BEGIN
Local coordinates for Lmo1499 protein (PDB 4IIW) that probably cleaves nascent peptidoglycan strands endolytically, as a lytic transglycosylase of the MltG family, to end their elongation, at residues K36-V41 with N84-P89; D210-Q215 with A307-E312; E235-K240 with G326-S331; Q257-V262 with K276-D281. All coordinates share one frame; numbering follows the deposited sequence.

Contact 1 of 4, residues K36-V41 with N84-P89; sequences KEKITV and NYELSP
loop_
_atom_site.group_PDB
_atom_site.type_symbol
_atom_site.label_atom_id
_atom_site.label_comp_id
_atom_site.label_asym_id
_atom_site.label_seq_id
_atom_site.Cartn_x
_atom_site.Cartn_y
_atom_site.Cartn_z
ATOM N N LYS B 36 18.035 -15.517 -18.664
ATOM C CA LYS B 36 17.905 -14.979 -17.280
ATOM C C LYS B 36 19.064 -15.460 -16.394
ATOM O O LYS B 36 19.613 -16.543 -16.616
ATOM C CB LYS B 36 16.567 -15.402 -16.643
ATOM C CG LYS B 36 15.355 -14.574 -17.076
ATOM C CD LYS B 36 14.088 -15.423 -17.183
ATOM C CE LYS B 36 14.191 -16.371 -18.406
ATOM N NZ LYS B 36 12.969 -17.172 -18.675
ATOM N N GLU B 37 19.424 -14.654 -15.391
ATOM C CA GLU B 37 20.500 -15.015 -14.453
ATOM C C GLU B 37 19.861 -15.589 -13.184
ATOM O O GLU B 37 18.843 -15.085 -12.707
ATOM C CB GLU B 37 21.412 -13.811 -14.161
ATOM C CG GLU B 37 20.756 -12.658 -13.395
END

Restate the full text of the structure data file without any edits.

Local coordinates for Lmo1499 protein (PDB 4IIW) that probably cleaves nascent peptidoglycan strands endolytically, as a lytic transglycosylase of the MltG family, to end their elongation, at residues K36-V41 with N84-P89; D210-Q215 with A307-E312; E235-K240 with G326-S331; Q257-V262 with K276-D281. All coordinates share one frame; numbering follows the deposited sequence.

Contact 1 of 4, residues K36-V41 with N84-P89; sequences KEKITV and NYELSP
loop_
_atom_site.group_PDB
_atom_site.type_symbol
_atom_site.label_atom_id
_atom_site.label_comp_id
_atom_site.label_asym_id
_atom_site.label_seq_id
_atom_site.Cartn_x
_atom_site.Cartn_y
_atom_site.Cartn_z
ATOM N N LYS B 36 18.035 -15.517 -18.664
ATOM C CA LYS B 36 17.905 -14.979 -17.280
ATOM C C LYS B 36 19.064 -15.460 -16.394
ATOM O O LYS B 36 19.613 -16.543 -16.616
ATOM C CB LYS B 36 16.567 -15.402 -16.643
ATOM C CG LYS B 36 15.355 -14.574 -17.076
ATOM C CD LYS B 36 14.088 -15.423 -17.183
ATOM C CE LYS B 36 14.191 -16.371 -18.406
ATOM N NZ LYS B 36 12.969 -17.172 -18.675
ATOM N N GLU B 37 19.424 -14.654 -15.391
ATOM C CA GLU B 37 20.500 -15.015 -14.453
ATOM C C GLU B 37 19.861 -15.589 -13.184
ATOM O O GLU B 37 18.843 -15.085 -12.707
ATOM C CB GLU B 37 21.412 -13.811 -14.161
ATOM C CG GLU B 37 20.756 -12.658 -13.395